Sporting a longer box design rather than the slender tower, the Reserator 2 provides far more surface area than its older brother. With Mattâ€™s opinion of the first generation product in mind, we are now set to work with the second round of liquid cooling from Zalman. Can the new design improve on performance over the original product? Letâ€™s take a closer look to find out.
As stated earlier, the Reserator 2 retains the originalâ€™s ideas, but differs in the total design. Instead of tall and cylindrical, the second version sits shorter but extends far deeper than the first one does. Sitting 17 inches deep, 14 Â½ inches tall and just 3 inches wide, the Reserator looks like a small PC tower, only much thinner.
Out of the packaging, we see that the Reserator 2 is essentially just one very large heatsink. Even on the end where the pump is housed, the hollow area that acts as a reservoir has fins that extend off of the piece itself to further dissipate heat. The body of the cooler is lined with 25 small fins that stick out, each with small grooves etched in them to maximize surface area, allowing as much heat to escape as possible.
As we move towards the back of the unit, we get to the area that houses the pump. The back of the Reserator is hollow and the removable top is held on by 4 small screws. To seal the lid onto the top, Zalman has used a large black o-ring. This will prevent leaks should the Reserator ever get knocked over.
Glancing down into the reservoir, we can see the pump at the bottom. Rated at 150 liters per hour and with a maximum lift or just one meter, the pump is by no means a work horse but for the purpose of cooling, it should provide ample water movement.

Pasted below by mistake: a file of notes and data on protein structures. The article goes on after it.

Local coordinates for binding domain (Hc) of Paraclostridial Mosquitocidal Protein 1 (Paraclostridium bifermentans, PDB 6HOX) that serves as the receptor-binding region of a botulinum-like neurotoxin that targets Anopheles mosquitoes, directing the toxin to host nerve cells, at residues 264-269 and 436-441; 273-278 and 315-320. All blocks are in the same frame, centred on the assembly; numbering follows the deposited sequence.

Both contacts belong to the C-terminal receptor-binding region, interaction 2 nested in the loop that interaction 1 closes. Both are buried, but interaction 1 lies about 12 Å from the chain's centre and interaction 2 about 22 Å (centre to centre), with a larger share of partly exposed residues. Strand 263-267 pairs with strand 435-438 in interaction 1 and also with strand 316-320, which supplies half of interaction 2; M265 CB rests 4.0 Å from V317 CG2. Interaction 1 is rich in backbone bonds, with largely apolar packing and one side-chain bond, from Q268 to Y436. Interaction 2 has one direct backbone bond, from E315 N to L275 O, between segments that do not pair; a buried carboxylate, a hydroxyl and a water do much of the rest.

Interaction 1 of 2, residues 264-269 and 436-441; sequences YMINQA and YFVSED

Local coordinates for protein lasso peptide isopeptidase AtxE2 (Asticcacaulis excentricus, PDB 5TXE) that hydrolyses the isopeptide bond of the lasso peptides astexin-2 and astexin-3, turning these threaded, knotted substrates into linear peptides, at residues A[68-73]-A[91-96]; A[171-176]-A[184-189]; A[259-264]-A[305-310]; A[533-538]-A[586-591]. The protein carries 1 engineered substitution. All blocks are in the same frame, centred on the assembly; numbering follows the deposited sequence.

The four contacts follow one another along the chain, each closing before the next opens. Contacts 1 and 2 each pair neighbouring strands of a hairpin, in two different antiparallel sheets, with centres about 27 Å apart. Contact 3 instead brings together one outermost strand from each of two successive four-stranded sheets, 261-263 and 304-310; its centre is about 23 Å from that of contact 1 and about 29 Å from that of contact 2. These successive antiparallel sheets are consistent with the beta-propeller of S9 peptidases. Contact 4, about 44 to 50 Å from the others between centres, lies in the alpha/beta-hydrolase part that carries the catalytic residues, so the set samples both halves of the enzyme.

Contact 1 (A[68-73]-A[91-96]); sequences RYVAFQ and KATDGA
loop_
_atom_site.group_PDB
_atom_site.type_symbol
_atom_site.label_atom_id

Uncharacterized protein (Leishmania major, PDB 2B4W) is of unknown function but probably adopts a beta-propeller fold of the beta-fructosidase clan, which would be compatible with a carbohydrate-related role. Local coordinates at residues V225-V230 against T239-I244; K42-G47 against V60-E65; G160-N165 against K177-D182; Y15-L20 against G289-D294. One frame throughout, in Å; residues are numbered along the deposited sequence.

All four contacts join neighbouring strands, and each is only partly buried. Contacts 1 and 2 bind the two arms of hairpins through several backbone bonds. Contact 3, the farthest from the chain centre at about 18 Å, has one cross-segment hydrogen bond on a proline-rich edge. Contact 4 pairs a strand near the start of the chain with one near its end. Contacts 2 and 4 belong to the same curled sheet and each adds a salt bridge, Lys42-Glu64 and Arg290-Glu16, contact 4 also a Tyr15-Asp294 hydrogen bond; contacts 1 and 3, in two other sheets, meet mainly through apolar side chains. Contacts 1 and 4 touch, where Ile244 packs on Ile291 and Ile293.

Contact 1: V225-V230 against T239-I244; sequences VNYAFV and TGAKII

Along the bottom of the case, on either side, run 2 cords. One is a power cord that plugs into any AC wall outlet. This is obviously to power the Reserator. On the other side, there is one 2 pin standard molex cable that runs through the provided PCI slot adapter and into your case. It plugs into any free 4-pin molex connector that you have and relay to the Reserator that the PC is on and that the pump should start doing itâ€™s job.
One thing that would have been nice would have been to design the Reserator with both cords on one side or the other. This would allow you to position the unit at such an angle to allow both cords to be hidden behind the tower. This isnâ€™t something to lose sleep over, but another easy thing to do to add to an already beautiful piece of hardware.
Moving to the front of the Reserator, there is a small brushed aluminum button that toggles the internal blue light on and off as well as resets the internal beeper that warns of loss of water flow. Below this is a clear window with a flow meter inside. This is the easiest way to confirm that water is actually moving inside the cooler. The last thing anyone wants is for their hardware to burn up because the cooler failed. With the flow meter and the buzzer, unless you are not in the house, your pretty safe should something inside the Reserator fail.
One more thing to point out, and this is an important one, is the quick disconnect couplers that Zalman has used on both versions of their Reserators. These are rather simple but something that I wish all water kits had on them. They are clearly marked with an in and an out on them so you do not confuse your tubes and have your water flow traveling the wrong way. These also allow the user to connect and remove the tubing without having to deal with all of the liquid in the reservoir and tubes.